“We do know that older adults typically report lower stress levels than younger generations, so it is particularly surprising to see the reverse is the case with the election,” said Vaile Wright, a psychologist from APA’s Stress in America team.
Wright considers that there are only two logical explanations for the odd data, one being that older adults seem to be concerned about their children’s and grandchildren’s future or that important subjects to them, such as Medicare, prescriptions, and Social Security issues are not being talked about by the presidential candidates.
Millenials seem to be the second most-worried- population when it comes to the election process. This data could be directly related to APA’s finding of social media users being more stressed and concerned than non-social media users.
According to the report, 54% of adults who use social media as a constant form of education are more stressed about the political situation than the 45% population that avoids social media.
Boomers, 52 years old to 70 years old, came at third place with their stress levels up to 50% and Gen Xers (38 to 51 years old) showed a 45% of election-related stress. According to the APA, Hispanics were the most anxious group among different racial groups with a 56 percentage.
Avoid election-related stress
The American Psychological Association, also released a set of guidelines for those citizens feeling disturbed, anxious or stressed about the upcoming presidential elections in November.
These are the APA’s recommendations:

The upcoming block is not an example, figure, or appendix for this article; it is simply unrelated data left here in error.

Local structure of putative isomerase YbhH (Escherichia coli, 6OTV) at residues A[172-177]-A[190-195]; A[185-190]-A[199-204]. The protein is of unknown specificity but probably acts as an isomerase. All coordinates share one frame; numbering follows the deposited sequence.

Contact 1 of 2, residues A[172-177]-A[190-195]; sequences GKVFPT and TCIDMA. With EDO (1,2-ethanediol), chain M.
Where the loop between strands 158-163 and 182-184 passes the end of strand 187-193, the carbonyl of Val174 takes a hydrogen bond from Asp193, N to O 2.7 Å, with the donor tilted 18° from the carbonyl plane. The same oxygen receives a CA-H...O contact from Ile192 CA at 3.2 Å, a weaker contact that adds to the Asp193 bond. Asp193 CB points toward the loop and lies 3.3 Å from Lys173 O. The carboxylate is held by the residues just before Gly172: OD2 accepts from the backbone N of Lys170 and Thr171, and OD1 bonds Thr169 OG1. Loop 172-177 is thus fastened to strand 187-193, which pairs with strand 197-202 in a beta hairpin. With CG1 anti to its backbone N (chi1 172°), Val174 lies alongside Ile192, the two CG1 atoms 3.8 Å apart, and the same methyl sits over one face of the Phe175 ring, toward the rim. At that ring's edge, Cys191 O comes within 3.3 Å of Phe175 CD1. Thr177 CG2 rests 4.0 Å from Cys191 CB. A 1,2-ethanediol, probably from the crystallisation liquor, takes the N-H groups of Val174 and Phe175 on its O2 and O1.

- If the 24-hour news cycle of claims and counterclaims from the candidates is causing you stress, limit your media consumption. Read just enough to stay informed. Turn off the newsfeed or take a digital break. Take some time for yourself, go for a walk, or spend time with friends and family doing things that you enjoy.
- Avoid getting into discussions about the election if you think they have the potential to escalate to conflict. Be cognizant of the frequency with which you’re discussing the election with friends, family members or coworkers.
- Stress and anxiety about what might happen is not productive. Channel your concerns to make a positive difference on issues you care about. Consider volunteering in your community, advocating for an issue you support or joining a local group. Remember that in addition to the presidential election, there are state and local elections taking place in many parts of the country, providing more opportunities for civic involvement.
- Whatever happens on Nov. 8, life will go on. Our political system and the three branches of government mean that we can expect a significant degree of stability immediately after a major transition of government. Avoid catastrophizing, and maintain a balanced perspective.
- Vote. In a democracy, a citizen’s voice does matter. By voting, you will hopefully feel you are taking a proactive step and participating in what for many has been a stressful election cycle. Find balanced information to learn about all the candidates and issues on your ballot (not just the presidential race), make informed decisions and wear your “I voted” sticker with pride.